MVVM on Android with the Architecture Components

One of the biggest Android news at I/O this year was the Android Architecture Components. Because my very first conference talk back in 2015 was on SQLite Database and Content Provider, I took special interests in the Architecture Components when I heard Room can help eliminate the boiler-plate code in data persistence.

MVVM

Android Architecture Components facilitates the MVVM (Model-View-ViewModel) architecture and this is the first time the Android Framework team officially provides an official guidance on an Android app architecture.

MVVM is not new, and was designed by Microsoft in 2005. Let’s see how this can be implemented on Android with the new Android Architecture Components. I put together (a very much simplified) MVVM diagram with the new components highlighted. Note you can also add another layer between ViewModel and RoomDatabase such as a data Repository class. This diagram only shows data persistence on device. Your app may also fetches data from the network.

Model-View-ViewModel with Android Architecture Components

Implementation steps

Follow these steps to implement MVVM with the new Android Architecture Components in your app:

  • Add dependencies in app module build.gradle for architecture components
  • Create a entity class, a POJO which also defines database table schema
  • Create DAO (Data Access Object), an interface annotated with “@Dao”
  • Create database, an abstract class that extends from RoomDatabase
  • Create a ViewModel class that contains LiveData, alternatively use RxJava, AsyncTask for the async operations on the SQLite database
  • Create UI (Activity & Fragment) and get an instance of ViewModel with ViewModelProviders’ get() method
  • Observe the data changes with LiveData (or other async calls), and update UI upon data changes

Update build.gradle

In the app module build.gradle file, add the following dependencies for Room, Lifecycles, LiveData and ViewModel

// Architecture Component - Room
compile "android.arch.persistence.room:runtime:1.0.0-alpha5"
annotationProcessor "android.arch.persistence.room:compiler:1.0.0-alpha5"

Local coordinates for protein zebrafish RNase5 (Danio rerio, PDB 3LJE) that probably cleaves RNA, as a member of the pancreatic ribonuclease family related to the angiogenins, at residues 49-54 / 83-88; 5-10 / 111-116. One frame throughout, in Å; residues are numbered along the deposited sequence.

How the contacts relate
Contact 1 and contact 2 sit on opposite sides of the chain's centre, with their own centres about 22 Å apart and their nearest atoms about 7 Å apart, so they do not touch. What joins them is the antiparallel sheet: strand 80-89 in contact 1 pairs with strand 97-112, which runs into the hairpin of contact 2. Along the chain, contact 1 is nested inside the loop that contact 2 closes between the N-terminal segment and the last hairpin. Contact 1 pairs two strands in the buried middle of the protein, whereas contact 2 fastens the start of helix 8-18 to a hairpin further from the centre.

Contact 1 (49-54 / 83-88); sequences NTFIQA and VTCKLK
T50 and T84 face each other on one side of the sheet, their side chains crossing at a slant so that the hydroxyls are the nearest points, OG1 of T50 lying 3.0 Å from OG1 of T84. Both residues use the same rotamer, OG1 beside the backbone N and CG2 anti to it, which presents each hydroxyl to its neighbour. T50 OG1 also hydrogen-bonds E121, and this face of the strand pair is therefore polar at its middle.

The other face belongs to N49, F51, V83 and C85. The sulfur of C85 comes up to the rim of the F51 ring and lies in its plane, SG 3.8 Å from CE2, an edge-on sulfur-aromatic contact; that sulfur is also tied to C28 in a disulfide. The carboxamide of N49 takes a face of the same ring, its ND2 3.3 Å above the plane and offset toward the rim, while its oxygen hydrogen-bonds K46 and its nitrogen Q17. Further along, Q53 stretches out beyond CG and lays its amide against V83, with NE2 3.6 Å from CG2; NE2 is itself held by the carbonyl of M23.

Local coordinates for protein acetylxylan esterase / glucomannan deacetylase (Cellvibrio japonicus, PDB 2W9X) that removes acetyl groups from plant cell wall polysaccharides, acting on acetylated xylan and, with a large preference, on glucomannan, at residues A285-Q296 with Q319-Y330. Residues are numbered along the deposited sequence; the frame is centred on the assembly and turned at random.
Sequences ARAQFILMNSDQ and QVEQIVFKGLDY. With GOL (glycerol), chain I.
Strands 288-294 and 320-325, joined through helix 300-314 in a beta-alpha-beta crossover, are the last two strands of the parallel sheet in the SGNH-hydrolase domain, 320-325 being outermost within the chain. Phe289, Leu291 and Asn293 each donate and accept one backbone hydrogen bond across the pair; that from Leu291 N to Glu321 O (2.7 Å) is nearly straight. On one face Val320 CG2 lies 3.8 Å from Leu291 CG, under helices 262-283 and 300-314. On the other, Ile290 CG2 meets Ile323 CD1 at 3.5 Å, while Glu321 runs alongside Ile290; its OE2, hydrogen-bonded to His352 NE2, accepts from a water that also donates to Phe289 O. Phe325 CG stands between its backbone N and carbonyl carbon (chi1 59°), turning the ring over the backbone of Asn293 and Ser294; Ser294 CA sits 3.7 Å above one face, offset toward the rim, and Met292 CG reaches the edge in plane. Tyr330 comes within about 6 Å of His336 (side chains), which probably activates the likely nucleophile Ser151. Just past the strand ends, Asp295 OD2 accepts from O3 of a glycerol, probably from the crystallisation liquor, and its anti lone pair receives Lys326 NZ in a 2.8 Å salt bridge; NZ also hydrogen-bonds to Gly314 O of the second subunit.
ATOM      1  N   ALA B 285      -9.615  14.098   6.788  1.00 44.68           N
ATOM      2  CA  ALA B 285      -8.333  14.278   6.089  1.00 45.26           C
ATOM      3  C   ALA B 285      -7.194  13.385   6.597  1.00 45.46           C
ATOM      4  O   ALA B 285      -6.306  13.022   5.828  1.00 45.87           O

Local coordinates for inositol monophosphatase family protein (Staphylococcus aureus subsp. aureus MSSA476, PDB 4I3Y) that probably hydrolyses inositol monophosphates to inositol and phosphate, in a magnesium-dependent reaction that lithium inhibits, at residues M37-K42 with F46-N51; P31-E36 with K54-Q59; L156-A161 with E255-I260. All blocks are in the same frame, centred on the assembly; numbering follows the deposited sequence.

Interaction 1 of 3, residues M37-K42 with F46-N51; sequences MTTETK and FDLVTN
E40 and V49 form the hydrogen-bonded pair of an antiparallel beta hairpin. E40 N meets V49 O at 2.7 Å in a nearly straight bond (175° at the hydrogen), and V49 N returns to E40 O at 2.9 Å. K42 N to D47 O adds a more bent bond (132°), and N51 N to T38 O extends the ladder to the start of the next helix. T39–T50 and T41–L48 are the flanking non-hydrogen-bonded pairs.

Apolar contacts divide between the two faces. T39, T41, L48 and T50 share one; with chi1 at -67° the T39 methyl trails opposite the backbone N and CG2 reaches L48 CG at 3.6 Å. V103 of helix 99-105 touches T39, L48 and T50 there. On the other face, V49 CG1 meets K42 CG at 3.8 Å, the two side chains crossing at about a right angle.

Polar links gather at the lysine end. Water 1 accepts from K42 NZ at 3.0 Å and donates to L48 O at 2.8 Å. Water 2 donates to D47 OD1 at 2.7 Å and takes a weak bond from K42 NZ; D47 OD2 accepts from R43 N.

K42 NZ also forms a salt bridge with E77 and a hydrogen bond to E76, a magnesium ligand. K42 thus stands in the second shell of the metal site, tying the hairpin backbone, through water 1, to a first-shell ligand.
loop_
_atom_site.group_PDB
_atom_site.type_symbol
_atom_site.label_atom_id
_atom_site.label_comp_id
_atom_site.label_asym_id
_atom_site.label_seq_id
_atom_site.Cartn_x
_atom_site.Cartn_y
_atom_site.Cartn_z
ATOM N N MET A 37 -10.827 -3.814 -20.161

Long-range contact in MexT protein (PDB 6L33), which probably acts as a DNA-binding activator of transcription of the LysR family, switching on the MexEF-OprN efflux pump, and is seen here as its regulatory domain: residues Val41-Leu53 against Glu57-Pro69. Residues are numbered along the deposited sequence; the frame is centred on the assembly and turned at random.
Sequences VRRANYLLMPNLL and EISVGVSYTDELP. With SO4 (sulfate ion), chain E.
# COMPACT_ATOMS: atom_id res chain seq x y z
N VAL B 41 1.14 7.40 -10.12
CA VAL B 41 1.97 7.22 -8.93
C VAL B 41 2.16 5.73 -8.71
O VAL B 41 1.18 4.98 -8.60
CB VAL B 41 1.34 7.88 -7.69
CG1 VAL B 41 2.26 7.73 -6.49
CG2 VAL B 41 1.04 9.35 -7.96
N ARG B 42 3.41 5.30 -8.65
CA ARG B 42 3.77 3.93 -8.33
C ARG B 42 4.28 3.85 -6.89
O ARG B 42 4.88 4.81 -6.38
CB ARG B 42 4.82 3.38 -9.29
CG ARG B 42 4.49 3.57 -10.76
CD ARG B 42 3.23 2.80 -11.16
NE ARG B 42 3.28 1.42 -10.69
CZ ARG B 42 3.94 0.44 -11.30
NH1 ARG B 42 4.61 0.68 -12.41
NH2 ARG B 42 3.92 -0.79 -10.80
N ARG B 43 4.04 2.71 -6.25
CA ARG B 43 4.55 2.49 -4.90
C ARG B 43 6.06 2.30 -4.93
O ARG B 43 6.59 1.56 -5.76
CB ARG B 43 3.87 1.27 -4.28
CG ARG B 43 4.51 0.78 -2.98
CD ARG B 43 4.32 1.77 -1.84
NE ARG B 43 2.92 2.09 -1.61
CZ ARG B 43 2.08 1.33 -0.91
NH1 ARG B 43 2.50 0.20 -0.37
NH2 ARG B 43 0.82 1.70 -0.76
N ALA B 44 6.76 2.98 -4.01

// Lifecyles, LiveData and ViewModel
compile "android.arch.lifecycle:runtime:1.0.0-alpha5"
compile "android.arch.lifecycle:extensions:1.0.0-alpha5"
annotationProcessor "android.arch.lifecycle:compiler:1.0.0-alpha5"

Model — Entity, DAO and Room

The Room persistence library has 3 main components: Entity, DAO and Database. To create the data model layer, we first create an Entity or multiple Entities, a DAO (Data access object) for each Entity, and then a class that extends from RoomDatabase.

Entity

The entity is just a POJO (plain old java object) which is also going to be the table in the database. For example, you can create a Task class and annotate it with the “@Entity” annotation. You can also identify which field is the primary key with “@PrimaryKey” and set autoGenerate to true.

@Entity(tableName = TABLE_NAME)
public class Task {
    @PrimaryKey(autoGenerate = true)
private int id;
private String title;
private String description;
    ...
}

DAO

The Data Access Object (DAO) is an interface annotated with Dao. This is where the database CRUD (create, read, update and delete) operations are defined. Each method is annotated with @Query, @Insert, @Update or @Delete.

@Dao
public interface TaskDao {
    // Select all from Task table and order by "complete by" date
@Query("SELECT * FROM " + Task.TABLE_NAME + " ORDER By " + Task.COMPLETE_BY_DATE)
LiveData<List<Task>> getAllTasks();
    // Select one task from Task table by id
@Query("SELECT * FROM " + Task.TABLE_NAME + " WHERE id=:id")
LiveData<Task> getTaskById(String id);

...
}

Database